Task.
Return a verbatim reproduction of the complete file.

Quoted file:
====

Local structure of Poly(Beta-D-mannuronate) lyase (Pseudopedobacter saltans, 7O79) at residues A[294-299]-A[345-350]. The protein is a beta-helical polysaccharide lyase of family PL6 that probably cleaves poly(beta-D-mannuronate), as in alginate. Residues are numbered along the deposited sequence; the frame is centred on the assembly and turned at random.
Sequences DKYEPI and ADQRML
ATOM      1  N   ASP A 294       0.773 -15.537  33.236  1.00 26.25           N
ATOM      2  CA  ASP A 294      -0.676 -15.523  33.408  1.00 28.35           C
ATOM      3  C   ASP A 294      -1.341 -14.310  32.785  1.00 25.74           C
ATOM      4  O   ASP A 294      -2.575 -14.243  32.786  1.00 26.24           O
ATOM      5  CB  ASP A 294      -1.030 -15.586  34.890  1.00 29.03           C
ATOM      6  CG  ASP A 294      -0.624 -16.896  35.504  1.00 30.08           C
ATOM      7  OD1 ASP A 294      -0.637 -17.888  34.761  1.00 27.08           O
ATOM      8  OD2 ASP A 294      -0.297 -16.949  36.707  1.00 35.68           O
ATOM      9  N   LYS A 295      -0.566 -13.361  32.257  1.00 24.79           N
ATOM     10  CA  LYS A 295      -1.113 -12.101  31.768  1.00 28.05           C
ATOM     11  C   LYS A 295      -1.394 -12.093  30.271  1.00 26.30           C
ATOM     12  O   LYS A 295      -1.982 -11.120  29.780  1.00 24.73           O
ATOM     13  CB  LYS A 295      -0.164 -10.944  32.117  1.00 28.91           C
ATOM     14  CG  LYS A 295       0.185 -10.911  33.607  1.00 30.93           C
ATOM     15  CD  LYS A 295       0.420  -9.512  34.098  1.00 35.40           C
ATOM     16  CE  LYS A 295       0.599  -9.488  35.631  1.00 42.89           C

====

Local structure of Poly(Beta-D-mannuronate) lyase (Pseudopedobacter saltans, 7O79) at residues A[294-299]-A[345-350]. The protein is a beta-helical polysaccharide lyase of family PL6 that probably cleaves poly(beta-D-mannuronate), as in alginate. Residues are numbered along the deposited sequence; the frame is centred on the assembly and turned at random.
Sequences DKYEPI and ADQRML
ATOM      1  N   ASP A 294       0.773 -15.537  33.236  1.00 26.25           N
ATOM      2  CA  ASP A 294      -0.676 -15.523  33.408  1.00 28.35           C
ATOM      3  C   ASP A 294      -1.341 -14.310  32.785  1.00 25.74           C
ATOM      4  O   ASP A 294      -2.575 -14.243  32.786  1.00 26.24           O
ATOM      5  CB  ASP A 294      -1.030 -15.586  34.890  1.00 29.03           C
ATOM      6  CG  ASP A 294      -0.624 -16.896  35.504  1.00 30.08           C
ATOM      7  OD1 ASP A 294      -0.637 -17.888  34.761  1.00 27.08           O
ATOM      8  OD2 ASP A 294      -0.297 -16.949  36.707  1.00 35.68           O
ATOM      9  N   LYS A 295      -0.566 -13.361  32.257  1.00 24.79           N
ATOM     10  CA  LYS A 295      -1.113 -12.101  31.768  1.00 28.05           C
ATOM     11  C   LYS A 295      -1.394 -12.093  30.271  1.00 26.30           C
ATOM     12  O   LYS A 295      -1.982 -11.120  29.780  1.00 24.73           O
ATOM     13  CB  LYS A 295      -0.164 -10.944  32.117  1.00 28.91           C
ATOM     14  CG  LYS A 295       0.185 -10.911  33.607  1.00 30.93           C
ATOM     15  CD  LYS A 295       0.420  -9.512  34.098  1.00 35.40           C
ATOM     16  CE  LYS A 295       0.599  -9.488  35.631  1.00 42.89           C